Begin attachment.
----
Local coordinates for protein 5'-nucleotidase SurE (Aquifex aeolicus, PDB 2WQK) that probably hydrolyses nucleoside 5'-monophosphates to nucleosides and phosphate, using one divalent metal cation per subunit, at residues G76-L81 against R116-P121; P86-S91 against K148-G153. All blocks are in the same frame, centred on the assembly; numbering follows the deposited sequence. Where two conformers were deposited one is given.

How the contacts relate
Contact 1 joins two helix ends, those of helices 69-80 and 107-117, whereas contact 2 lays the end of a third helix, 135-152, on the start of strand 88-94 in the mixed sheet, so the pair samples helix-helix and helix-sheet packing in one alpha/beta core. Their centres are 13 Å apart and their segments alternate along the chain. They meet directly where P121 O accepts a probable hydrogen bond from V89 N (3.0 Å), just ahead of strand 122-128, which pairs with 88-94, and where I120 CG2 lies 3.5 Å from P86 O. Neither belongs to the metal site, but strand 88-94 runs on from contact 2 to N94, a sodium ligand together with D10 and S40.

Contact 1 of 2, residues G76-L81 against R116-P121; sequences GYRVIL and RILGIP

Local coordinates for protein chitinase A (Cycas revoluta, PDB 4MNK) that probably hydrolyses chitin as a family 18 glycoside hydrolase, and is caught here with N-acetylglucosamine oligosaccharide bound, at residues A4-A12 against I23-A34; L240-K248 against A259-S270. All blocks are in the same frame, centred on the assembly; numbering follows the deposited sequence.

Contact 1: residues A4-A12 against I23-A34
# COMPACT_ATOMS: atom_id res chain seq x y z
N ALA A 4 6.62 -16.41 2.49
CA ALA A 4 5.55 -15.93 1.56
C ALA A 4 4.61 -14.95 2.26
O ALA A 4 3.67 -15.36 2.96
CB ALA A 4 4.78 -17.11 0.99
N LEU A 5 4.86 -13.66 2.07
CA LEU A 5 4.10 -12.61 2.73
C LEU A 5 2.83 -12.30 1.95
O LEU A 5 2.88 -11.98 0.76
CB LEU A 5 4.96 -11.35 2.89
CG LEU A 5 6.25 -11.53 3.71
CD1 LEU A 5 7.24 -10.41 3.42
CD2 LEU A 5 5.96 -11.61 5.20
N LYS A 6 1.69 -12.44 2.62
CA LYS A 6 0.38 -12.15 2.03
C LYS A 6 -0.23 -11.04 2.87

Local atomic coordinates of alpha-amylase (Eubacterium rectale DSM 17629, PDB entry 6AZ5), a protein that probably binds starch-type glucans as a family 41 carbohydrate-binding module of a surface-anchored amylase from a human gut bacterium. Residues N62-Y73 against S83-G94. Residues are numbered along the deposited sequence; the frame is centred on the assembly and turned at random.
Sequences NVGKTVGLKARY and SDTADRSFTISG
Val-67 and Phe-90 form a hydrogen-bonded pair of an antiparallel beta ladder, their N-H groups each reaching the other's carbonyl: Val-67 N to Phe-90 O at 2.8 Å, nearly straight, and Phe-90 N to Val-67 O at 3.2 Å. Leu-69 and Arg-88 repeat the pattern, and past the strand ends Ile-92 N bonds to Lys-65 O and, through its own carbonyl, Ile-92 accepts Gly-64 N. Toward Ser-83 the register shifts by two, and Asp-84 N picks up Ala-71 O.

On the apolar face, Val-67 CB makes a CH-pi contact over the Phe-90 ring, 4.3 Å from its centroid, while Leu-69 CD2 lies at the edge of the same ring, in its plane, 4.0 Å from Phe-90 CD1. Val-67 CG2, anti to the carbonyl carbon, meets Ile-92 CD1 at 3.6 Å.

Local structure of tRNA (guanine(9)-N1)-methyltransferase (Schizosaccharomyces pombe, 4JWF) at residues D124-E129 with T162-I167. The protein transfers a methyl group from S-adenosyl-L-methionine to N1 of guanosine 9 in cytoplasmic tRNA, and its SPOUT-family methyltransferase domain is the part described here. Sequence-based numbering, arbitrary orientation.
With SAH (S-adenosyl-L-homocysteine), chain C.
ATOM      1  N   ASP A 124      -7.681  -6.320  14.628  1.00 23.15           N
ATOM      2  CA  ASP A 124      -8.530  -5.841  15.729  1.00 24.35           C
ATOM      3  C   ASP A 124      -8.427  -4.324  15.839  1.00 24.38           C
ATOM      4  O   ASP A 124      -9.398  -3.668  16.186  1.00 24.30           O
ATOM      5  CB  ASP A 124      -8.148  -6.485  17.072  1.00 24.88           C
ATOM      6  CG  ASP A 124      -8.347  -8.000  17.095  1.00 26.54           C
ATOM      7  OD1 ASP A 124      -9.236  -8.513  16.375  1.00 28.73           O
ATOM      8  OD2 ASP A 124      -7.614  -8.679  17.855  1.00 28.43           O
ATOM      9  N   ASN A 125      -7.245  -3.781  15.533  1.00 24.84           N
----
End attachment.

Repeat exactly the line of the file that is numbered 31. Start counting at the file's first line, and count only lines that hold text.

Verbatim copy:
ATOM      2  CA  ASP A 124      -8.530  -5.841  15.729  1.00 24.35           C